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An excerpt from www.HouseOfNames.com archives copyright 2000 - 2016


The ancestors of the Wulord family first reached the shores of England in the wave of migration after the Norman Conquest of 1066. Their name is derived from the Norman given name Willard. This name is derived from the Germanic roots will, meaning desire, and heard, meaning strong or hard. [1]CITATION[CLOSE]
Hanks, Patricia and Flavia Hodges, A Dictionary of Surnames. Oxford: Oxford University Press, 1988. Print. (ISBN 0-19-211592-8)


Wulord Early Origins



The surname Wulord was first found in east Kent and Sussex where they were Lords of the Manor of Eastbourne. The family were originally named Villiard, or Guillarrt, and were from Caen in Normandy in pre Conquest times. [2]CITATION[CLOSE]
The Norman People and Their Existing Descendants in the British Dominions and the United States Of America. Baltimore: Genealogical Publishing, 1975. Print. (ISBN 0-8063-0636-X)
In the Domesday Book they are recorded variously as Wielardus, Wilardus, and Wlward. [3]CITATION[CLOSE]
Williams, Dr Ann. And G.H. Martin, Eds., Domesday Book A Complete Translation. London: Penguin, 1992. Print. (ISBN 0-141-00523-8)
[4]CITATION[CLOSE]
Lowe, Mark Anthony, Patronymica Britannica, A Dictionary of Family Names of the United Kingdom. London: John Russel Smith, 1860. Print.
Further speculation on the origin of this distinguished family name of the U.S.A., can be deduced from the Willard Memoir by Joseph Willard published in Boston Mass. in 1858. [4]CITATION[CLOSE]
Lowe, Mark Anthony, Patronymica Britannica, A Dictionary of Family Names of the United Kingdom. London: John Russel Smith, 1860. Print.
Woollard is a small village on the River Chew in the Chew Valley in East Somerset. Some of the first records of the name include: Wihelardus de Trophil who was listed in the History of Northumberland in 1168 and Wilard de Pikeeden who was listed in the same source in 1227. The Yorkshire Poll Tax Rolls of 1379 list Emayn Wylard. William Willarde was listed in Kent in 1602 and Nicholas Willard from Kent married Jane Coumber at Canterbury in 1690. [5]CITATION[CLOSE]
Bardsley, C.W, A Dictionary of English and Welsh Surnames: With Special American Instances. Wiltshire: Heraldry Today, 1901. Print. (ISBN 0-900455-44-6)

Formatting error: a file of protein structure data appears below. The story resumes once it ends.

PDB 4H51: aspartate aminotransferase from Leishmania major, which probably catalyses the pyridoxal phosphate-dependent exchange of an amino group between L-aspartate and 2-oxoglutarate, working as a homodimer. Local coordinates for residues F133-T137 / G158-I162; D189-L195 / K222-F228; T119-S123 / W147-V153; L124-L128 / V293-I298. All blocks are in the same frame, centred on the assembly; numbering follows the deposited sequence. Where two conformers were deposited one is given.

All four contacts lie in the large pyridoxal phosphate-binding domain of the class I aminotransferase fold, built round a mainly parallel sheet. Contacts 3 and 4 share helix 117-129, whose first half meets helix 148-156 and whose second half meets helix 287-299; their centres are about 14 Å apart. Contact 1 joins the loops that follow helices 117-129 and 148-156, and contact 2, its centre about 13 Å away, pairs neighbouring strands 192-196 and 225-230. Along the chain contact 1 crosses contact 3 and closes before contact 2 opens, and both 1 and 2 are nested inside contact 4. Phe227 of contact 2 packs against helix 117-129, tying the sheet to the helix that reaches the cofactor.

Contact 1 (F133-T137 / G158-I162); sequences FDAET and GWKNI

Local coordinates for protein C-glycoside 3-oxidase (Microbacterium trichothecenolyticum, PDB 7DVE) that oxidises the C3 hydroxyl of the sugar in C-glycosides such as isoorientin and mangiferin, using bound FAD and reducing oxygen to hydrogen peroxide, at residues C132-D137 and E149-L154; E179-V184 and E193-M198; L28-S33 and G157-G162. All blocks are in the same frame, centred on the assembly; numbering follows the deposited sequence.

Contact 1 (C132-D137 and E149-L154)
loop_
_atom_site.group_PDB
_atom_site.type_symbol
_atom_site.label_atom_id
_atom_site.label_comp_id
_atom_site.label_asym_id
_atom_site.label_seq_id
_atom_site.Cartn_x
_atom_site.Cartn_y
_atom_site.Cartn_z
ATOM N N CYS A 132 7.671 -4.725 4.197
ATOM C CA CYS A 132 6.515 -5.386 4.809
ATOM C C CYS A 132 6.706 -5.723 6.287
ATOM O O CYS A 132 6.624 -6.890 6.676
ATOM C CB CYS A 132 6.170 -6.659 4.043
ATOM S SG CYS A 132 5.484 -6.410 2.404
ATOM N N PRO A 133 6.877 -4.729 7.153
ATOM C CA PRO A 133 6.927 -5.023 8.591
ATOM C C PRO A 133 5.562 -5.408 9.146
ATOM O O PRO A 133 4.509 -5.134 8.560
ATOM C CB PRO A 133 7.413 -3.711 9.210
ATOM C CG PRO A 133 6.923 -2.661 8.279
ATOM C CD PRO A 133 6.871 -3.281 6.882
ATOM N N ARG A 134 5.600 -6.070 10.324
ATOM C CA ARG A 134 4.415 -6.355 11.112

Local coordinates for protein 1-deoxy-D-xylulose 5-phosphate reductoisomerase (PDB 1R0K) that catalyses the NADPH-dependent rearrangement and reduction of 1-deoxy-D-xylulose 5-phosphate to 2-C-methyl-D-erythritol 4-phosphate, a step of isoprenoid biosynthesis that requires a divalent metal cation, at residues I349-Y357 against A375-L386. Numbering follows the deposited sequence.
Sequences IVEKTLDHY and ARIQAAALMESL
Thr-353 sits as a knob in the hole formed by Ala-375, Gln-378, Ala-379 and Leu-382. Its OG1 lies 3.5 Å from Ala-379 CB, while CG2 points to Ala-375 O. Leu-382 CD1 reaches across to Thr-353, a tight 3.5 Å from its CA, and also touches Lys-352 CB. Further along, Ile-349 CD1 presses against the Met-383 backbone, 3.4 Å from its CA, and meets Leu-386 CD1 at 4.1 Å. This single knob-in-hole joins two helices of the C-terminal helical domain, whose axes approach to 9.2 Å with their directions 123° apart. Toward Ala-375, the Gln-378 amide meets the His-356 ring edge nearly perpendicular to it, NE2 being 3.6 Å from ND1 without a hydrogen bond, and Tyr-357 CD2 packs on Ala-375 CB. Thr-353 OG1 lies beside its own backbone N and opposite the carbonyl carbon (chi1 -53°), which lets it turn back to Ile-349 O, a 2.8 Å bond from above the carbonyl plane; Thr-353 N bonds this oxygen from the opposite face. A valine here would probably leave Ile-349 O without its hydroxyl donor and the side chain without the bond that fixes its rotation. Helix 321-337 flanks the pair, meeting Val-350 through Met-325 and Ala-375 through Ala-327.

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Wulord Spelling Variations


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Wulord Spelling Variations



Endless spelling variations are a prevailing characteristic of Norman surnames. Old and Middle English lacked any definite spelling rules, and the introduction of Norman French added an unfamiliar ingredient to the English linguistic stew. French and Latin, the languages of the court, also influenced spellings. Finally, Medieval scribes generally spelled words according to how they sounded, so one person was often referred to by different spellings in different documents. The name has been spelled Willard, Wilard, Viliard, Villiard, Wielard, Willardby, Willardsey, Willardsham, Willardstone and many more.

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Wulord Early History


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Wulord Early History



This web page shows only a small excerpt of our Wulord research. Another 223 words (16 lines of text) covering the years 1617, 1630, 1634, 1605, 1676, 1634, 1643, 1672, 1692, 1692, 1640, 1707 and 1701 are included under the topic Early Wulord History in all our PDF Extended History products and printed products wherever possible.

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Wulord Early Notables (pre 1700)


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Wulord Early Notables (pre 1700)



Outstanding amongst the family at this time was Simon Willard (1605-1676), English settler to Cambridge, Massachusetts in 1634, he was one of the thirteen heads of families in Concord that signed Reverend Peter Bulkeley's 1643 petition to Governor John Endecott in support of Ambrose Martin...